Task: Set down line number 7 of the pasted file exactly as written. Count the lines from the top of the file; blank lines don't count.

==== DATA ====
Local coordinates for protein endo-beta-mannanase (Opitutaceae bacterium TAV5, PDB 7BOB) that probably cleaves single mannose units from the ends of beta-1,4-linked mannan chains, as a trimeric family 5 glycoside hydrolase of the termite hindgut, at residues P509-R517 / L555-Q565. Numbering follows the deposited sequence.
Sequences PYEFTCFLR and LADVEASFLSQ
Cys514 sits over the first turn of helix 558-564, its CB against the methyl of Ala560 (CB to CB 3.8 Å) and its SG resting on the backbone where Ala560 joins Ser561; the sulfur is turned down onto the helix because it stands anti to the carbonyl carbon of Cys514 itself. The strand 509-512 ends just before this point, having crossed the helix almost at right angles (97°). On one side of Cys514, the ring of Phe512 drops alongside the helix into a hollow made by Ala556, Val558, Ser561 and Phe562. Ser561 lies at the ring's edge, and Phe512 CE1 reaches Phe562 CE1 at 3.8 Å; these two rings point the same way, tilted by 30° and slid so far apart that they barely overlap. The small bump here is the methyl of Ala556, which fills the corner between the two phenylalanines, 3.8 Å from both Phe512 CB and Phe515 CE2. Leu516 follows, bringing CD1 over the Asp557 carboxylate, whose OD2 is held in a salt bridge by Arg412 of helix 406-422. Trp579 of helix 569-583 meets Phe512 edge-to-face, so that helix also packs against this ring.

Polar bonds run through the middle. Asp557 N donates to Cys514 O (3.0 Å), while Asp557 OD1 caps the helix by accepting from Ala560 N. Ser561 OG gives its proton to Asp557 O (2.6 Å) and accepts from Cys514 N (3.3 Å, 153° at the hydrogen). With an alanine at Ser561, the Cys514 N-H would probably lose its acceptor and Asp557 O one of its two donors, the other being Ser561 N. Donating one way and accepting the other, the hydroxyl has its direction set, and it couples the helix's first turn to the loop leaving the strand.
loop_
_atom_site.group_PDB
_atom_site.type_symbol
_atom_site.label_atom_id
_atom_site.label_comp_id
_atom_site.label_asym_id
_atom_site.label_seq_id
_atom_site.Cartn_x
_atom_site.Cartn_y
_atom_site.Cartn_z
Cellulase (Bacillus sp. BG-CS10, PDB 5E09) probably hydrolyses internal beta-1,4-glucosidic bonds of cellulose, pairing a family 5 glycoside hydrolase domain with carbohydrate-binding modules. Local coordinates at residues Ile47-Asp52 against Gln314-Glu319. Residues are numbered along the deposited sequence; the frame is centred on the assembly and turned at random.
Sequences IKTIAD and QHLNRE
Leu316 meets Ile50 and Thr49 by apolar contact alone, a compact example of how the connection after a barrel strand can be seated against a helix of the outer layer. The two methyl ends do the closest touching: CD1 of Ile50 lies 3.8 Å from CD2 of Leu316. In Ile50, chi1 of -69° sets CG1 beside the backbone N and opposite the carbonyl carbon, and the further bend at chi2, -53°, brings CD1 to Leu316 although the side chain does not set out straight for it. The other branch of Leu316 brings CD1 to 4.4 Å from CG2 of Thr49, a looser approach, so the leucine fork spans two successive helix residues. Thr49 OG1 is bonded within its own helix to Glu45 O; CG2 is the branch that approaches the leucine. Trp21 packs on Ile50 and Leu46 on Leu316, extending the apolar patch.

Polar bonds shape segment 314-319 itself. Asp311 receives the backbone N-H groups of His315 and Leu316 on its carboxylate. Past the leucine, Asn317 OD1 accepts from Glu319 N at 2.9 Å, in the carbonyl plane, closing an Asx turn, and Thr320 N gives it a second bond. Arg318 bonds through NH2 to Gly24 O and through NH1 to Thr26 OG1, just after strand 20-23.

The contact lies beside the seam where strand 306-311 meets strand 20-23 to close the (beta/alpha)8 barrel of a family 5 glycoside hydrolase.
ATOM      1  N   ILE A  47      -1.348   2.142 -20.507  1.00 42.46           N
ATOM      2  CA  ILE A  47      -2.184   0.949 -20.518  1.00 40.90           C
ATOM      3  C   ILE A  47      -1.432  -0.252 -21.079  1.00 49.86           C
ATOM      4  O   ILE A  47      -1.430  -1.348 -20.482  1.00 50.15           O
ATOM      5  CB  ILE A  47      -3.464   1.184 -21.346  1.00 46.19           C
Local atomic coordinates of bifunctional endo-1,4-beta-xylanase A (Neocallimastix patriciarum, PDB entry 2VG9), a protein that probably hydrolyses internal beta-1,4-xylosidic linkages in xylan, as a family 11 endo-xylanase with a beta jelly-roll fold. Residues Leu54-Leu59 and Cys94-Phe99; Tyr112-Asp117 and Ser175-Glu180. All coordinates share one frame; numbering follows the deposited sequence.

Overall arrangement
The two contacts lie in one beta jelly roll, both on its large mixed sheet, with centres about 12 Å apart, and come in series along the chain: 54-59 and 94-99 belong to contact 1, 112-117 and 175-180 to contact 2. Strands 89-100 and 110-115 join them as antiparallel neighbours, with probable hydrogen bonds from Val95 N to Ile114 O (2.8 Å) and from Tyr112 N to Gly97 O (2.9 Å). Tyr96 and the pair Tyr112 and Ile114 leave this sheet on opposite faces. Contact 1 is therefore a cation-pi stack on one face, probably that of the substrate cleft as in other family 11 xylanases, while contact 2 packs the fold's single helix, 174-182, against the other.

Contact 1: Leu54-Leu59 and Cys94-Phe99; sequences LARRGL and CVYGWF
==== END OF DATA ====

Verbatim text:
_atom_site.type_symbol